Decision to make if an officer pulls you over for a routine traffic violaiton - Page 12

View Poll Results: Tell or not to Tell

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  • Tell officer you have a weapon

    76 60.80%
  • Say nothing

    49 39.20%
Multiple Choice Poll.
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Thread: Decision to make if an officer pulls you over for a routine traffic violaiton

  1. #111
    Join Date
    Feb 2010
    SE Florida
    I've done a 180 on this one. I was always of the mind that I'd alert the LEO to the fact that I was armed, but after speaking to numerous LEOs on the subject I've changed my mind. The story was pretty much the same - sure, the LEO would appreciate it but it's not worth the trouble if you're stopped by a skittish cop, rookie, etc. None of the cops said they'd be angry if the person didn't volunteer that they were legally carrying.

    I won't bring the subject up.
    (Insert random tough-guy quote here)
    "See my gun?? Aren't you impressed?" - Anonymous sheepdog
    The hardware is the same, but the software is vastly different.

  3. Shortly after 9-11-01, I drove wife to regional airport for departure flight to visit relatives.
    National Guard had set up checkpoint on entry to airport stopping all traffic and asking to open trunk. I refused to comply under 4th ammendment. Was motioned to side lane and another supervisors car arrived. He asked if I was aware of what had happened a few days earlier, I replied that I was,but that the 4th ammendment was not suspended due to that incident. I was refused to allow to drive any closer to the terminal, so removed wife's bag from trunk, out of sight of officers observation. She walked remaining 150 yards to terminal. Officers radioed ahead as to the situation and her bags were hand searched prior to her being allowed to board.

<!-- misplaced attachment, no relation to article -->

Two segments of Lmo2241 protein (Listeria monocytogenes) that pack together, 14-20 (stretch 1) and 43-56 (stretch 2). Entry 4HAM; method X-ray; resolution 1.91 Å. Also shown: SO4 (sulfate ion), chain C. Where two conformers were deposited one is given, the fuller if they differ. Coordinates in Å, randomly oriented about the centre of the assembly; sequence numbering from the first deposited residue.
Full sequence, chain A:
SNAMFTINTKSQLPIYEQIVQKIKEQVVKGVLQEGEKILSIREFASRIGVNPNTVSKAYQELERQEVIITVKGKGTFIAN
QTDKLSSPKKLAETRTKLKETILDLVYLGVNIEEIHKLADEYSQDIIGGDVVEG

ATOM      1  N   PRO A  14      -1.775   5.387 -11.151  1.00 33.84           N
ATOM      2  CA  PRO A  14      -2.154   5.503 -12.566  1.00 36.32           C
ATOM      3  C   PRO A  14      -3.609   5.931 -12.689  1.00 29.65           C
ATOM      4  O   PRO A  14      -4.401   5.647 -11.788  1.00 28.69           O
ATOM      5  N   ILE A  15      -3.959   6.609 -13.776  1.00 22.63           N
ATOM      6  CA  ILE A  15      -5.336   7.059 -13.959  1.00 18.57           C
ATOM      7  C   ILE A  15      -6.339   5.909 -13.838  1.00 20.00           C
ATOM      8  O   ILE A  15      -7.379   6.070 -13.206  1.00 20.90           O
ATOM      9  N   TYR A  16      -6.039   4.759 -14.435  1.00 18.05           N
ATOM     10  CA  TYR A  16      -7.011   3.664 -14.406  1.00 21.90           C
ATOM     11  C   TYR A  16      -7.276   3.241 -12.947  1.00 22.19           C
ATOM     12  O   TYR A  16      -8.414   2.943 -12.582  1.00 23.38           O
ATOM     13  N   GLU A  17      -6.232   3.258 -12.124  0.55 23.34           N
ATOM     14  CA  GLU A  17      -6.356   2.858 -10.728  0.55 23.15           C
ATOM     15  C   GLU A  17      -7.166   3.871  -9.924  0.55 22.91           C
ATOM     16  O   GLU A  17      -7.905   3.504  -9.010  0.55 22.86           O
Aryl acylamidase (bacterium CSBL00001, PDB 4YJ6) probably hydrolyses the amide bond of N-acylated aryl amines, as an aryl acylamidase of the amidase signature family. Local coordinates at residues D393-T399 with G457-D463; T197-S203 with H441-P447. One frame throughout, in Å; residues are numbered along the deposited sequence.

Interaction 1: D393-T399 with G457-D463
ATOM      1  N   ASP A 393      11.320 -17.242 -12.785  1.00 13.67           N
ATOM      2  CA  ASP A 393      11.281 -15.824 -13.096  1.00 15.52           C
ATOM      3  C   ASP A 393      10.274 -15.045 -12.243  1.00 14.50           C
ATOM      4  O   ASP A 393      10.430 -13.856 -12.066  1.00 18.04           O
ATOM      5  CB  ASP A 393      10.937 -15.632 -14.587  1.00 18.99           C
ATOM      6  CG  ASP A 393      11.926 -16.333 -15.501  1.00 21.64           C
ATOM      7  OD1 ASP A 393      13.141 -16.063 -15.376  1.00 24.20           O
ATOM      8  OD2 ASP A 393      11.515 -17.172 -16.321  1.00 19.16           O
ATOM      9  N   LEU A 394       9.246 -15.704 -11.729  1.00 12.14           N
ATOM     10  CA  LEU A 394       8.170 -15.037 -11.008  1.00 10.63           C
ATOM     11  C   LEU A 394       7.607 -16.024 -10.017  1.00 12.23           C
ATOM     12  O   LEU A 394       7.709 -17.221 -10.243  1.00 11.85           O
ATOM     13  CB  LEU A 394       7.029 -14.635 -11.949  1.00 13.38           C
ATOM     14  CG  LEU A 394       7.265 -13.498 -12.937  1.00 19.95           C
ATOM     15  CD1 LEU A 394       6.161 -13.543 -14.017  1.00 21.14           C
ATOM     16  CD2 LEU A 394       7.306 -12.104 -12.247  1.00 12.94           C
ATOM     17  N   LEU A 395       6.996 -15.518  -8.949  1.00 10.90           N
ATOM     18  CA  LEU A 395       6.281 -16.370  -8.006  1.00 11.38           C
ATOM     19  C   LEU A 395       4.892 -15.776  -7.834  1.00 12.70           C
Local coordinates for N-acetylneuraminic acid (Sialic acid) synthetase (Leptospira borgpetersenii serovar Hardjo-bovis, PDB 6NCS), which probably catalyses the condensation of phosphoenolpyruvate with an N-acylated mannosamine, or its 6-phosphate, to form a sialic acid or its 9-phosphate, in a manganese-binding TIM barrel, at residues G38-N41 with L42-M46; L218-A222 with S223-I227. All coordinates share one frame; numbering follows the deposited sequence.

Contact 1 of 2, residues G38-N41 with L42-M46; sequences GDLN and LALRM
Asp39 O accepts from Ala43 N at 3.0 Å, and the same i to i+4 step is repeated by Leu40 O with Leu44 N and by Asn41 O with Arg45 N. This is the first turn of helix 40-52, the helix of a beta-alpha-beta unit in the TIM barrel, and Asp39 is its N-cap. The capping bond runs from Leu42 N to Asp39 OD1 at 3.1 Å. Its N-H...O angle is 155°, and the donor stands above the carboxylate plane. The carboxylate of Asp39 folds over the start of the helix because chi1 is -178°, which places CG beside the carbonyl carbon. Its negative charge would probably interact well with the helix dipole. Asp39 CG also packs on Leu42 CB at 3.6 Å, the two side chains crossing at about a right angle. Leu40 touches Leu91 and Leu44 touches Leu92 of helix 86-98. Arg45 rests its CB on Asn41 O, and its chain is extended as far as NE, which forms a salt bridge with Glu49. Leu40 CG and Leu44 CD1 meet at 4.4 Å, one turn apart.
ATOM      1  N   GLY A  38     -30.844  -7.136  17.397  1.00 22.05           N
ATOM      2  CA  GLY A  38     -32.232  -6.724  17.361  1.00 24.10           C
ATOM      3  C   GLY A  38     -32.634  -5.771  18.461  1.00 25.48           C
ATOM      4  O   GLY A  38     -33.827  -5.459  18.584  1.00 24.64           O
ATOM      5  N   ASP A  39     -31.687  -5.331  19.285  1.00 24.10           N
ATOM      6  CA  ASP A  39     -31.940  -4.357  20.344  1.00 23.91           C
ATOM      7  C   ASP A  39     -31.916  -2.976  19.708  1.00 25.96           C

4. #113
    From an interview with Larken Rose: posted yesterday

    We're all taught that obedience to authority and obeying the law is what makes civilization possible. We were all told that lie, but it's still a lie. The belief that some people have the right to forcibly dominate others, even in a limited way, is the opposite of being civilized. It's an attempt to legitimize theft, murder and other violent aggression, by way of pseudo-religious political rituals − constitutions, elections, legislation, and so on. In short, the belief in authority has led to more death and destruction than anything else in history…And right now, I don't know of any issue in the world that even comes close to this in importance.
    The very concept of government, which hinges on the concept of authority − the idea that some people can acquire the right to forcibly control everyone else − is probably self-contradictory and logically bogus. I don't just mean it's a bad idea on a practical level. I mean it's an insane idea.